—Elizabeth Bennefeld, 2017-11-18

Note:

My mother died on 15 November 2016 (age 94, and my father, a little more than 3 months later, age 100), and I have been trying to write a poem for the Day 14 prompt from PoetryPotion: “When I see my mother”.  It took me a while, but it was a writing prompt I wanted to respond to. (Also posting this on my Quilted Poetry blog.)

Partly Cloudy (13 November 2017)

This is a poem that I wrote for the “Ronovan Writes Haiku” weekly poetry writing challenge, for which two words are provided as prompts and synonyms are allowed. Haiku are, for purposes of the challenge, defined as 5-7-5 format…or writer’s choice, which often includes tanka, senryu, and, I expect, katauta and sedoka. Haven’t really kept track of all the variances. I first published this poem on my Quilted Poetry website: Partly Cloudy (Ronovan Writes Haiku).

alluring stars…
between dusk and daylight
so short a time
dreams drift past like clouds
some bring rain and others, snow
     Copyright © Elizabeth Bennefeld, 2017-11-13

 

November Weather (3 November 2017)

Today’s prompt is from The Daily Poet: What’s The Weather Out There?
tiny snowflakes drift
down in slow motion…to ground
too warm to hold them
Copyright © 2017-11-03, by Lizl Bennefeld.

 

Also, I made a stab at using the prompt for today from the NaHaiWriMo page: hurricane

 

hurricane of sights
cacophony of noises
chaos on chaos

worlds don’t end by fire or ice
but buried by falling stars

Copyright © 2017-11-03, by Lizl Bennefeld.

Solar Sky Diving (2 November 2017)

unfurl your wings
catch and sail the solar wind
from Venus to Earth

hide inside Luna’s shadow—
count the myriad divers stars

Copyright © 2017-11-02, by Lizl Bennefeld.

NaHaiWriMo prompt for November 2: solar wind.

I went with NaHaiWriMo’s prompt, again: solar wind. I remember reading a science fiction book (I think it was in Lightwing, by Tara Harper, 1992) that included traveling from asteroid to asteroid using foil sails powered by the solar winds of the star where their space station was placed in orbit. Sometimes I dream of it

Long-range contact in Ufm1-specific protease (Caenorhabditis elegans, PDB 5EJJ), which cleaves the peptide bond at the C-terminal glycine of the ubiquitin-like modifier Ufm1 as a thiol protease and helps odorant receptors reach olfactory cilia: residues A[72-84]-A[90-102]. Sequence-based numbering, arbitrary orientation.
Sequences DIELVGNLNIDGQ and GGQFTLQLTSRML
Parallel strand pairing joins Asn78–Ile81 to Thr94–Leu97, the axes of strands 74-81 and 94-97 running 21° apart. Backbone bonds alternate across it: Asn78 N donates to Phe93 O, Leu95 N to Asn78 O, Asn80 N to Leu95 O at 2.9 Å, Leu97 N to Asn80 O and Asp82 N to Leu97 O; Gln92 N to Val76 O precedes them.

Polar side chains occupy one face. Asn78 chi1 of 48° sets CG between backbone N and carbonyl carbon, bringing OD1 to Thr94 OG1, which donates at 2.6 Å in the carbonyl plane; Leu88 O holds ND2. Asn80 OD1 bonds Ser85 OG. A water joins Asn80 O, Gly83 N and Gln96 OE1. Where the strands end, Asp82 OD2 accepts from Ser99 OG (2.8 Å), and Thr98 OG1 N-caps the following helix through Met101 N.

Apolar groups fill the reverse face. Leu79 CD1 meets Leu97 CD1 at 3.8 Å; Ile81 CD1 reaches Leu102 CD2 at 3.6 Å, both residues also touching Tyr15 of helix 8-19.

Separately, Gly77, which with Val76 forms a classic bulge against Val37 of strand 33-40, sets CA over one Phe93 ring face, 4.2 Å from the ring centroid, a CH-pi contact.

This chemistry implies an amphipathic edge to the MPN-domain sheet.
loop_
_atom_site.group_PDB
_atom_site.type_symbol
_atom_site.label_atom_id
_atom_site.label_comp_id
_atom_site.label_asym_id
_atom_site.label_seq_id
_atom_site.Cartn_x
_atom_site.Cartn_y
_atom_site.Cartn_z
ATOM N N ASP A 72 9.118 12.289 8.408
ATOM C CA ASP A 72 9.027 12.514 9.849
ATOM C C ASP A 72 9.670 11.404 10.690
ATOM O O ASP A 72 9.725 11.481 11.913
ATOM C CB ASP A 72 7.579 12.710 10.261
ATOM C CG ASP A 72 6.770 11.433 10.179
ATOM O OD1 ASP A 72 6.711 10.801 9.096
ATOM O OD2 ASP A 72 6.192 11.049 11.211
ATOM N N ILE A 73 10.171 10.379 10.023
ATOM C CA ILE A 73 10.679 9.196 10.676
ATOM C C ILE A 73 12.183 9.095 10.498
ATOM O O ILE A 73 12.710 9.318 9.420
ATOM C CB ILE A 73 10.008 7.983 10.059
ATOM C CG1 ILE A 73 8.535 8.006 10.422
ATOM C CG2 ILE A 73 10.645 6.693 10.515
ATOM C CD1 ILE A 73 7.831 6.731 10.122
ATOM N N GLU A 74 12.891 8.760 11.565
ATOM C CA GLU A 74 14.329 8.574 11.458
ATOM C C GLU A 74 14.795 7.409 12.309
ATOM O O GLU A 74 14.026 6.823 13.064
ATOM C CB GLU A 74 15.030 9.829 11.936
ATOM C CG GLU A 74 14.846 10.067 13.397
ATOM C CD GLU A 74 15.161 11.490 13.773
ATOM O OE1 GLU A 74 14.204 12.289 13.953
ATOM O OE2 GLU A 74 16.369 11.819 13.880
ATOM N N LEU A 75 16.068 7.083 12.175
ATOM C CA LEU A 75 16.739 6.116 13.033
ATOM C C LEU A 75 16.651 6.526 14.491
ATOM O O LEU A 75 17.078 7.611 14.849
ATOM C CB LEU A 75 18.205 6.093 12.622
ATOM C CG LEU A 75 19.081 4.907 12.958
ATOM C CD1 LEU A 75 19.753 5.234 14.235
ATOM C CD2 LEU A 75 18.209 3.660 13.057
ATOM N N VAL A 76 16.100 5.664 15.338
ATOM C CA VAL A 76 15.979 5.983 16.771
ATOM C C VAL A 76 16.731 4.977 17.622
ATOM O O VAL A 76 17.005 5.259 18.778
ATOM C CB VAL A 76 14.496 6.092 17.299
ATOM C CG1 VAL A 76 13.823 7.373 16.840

Pedestrian – Photo Challenge

I like this one a lot, and so decided to put it here, also. This is the last week of “Introduction to Japanese Poetry”, and I’m really enjoying it.

asian lady beetle
Pedestrian at the Crosswalk

cross-branch travel
Asian lady beetle on foot
a common sight

air travel has appeal
but no snacks are served

Copyright © 2017-10-04, by Elizabeth W. (Lizl) Bennefeld.

Written in response to WordPress Weekly Photo Challenge: Pedestrian.

 

Graveside memories

photograph of a family photo montage
family photographs

Remembering my parents’ graveside military services as the months progress toward first anniversaries. A year ago, plus a few weeks, my mother entered the hospital, and then into hospice care for two months before her death. Father followed her perhaps ten weeks later.

Two years previous, on September 30, my youngest sister died. She also was in the military. I expect that her son Jesse received the flag from her funeral.

Actually, all three memorial services were filled with crowds of family, friends, townspeople, many stories, much laughter, and overflowing love. As the concrete memories of those events fade in the aloneness of the years that follow, such reminders are blessings.

My remaining sister mentioned in a recent letter the memory of our mother and father sneaking off from the family room for a while to spend time alone with each other, when my sister was young. A reminder of the happiness of our family life and growing up in our family.

I recently woke up from a dream (this week, I think) having just seen my (much younger) mother walking out of and away from the woodworking shop that Al and I are building in the back yard, this summer (and autumn and most likely winter, also). Mom was wearing her favorite red t-shirt with the embroidery on it, which she herself had added, and her blue shorts, and when she looked at me, she was smiling. And so, with the continuing loss, there is also continuing joy.

snow-laden graves
memorial service programs
their photo montage

folded flags, spent cartridges
their ashes…my shattered heart

Copyright © 2017-09-29, by Elizabeth W. Bennefeld.

I am discovering all over again how much writing about the losses in my life helps with the healing process. Happy memories surface, again, and I can think about our shared past…and the many years mostly not shared. All is understood, now, and where there is understanding, there is forgiveness. I look forward to that, whether it’s literal or only a figure of speech.

In its own shadow